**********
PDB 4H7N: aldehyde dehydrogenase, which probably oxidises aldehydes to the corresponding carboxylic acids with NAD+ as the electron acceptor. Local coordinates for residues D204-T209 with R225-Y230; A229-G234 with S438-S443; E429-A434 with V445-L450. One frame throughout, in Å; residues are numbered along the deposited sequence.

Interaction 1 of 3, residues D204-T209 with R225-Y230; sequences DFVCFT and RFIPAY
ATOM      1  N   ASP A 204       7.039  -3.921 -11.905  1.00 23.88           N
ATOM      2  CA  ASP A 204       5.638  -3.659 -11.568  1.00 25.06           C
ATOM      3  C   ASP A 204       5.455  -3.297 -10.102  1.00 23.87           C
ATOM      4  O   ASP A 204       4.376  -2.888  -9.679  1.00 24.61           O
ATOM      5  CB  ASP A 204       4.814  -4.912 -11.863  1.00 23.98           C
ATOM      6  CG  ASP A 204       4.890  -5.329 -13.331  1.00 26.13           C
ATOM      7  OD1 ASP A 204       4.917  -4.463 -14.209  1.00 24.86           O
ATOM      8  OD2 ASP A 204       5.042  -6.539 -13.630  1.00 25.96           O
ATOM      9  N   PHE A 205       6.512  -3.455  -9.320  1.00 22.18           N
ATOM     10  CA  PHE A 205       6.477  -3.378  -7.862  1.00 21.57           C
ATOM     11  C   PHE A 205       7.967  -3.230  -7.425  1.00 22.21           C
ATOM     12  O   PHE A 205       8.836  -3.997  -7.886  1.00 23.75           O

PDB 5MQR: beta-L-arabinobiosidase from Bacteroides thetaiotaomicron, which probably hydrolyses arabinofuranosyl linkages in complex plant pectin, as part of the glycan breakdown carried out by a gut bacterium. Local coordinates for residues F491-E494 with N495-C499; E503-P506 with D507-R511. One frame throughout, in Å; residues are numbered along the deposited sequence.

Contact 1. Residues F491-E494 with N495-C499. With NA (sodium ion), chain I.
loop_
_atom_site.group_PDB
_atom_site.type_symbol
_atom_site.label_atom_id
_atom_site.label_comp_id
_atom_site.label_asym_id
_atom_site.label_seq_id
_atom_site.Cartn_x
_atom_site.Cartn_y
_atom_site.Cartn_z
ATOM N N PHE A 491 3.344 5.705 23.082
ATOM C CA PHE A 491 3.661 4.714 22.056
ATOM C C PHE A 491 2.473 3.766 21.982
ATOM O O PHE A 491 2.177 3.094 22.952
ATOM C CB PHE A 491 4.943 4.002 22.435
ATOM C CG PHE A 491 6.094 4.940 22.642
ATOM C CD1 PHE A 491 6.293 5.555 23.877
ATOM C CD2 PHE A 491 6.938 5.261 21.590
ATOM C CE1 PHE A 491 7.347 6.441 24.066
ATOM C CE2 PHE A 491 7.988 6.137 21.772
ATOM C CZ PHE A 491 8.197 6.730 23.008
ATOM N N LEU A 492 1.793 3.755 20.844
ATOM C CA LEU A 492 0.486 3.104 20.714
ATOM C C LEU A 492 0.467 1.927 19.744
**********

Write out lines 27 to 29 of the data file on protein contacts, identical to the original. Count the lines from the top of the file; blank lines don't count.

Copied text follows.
ATOM N N PHE A 491 3.344 5.705 23.082
ATOM C CA PHE A 491 3.661 4.714 22.056
ATOM C C PHE A 491 2.473 3.766 21.982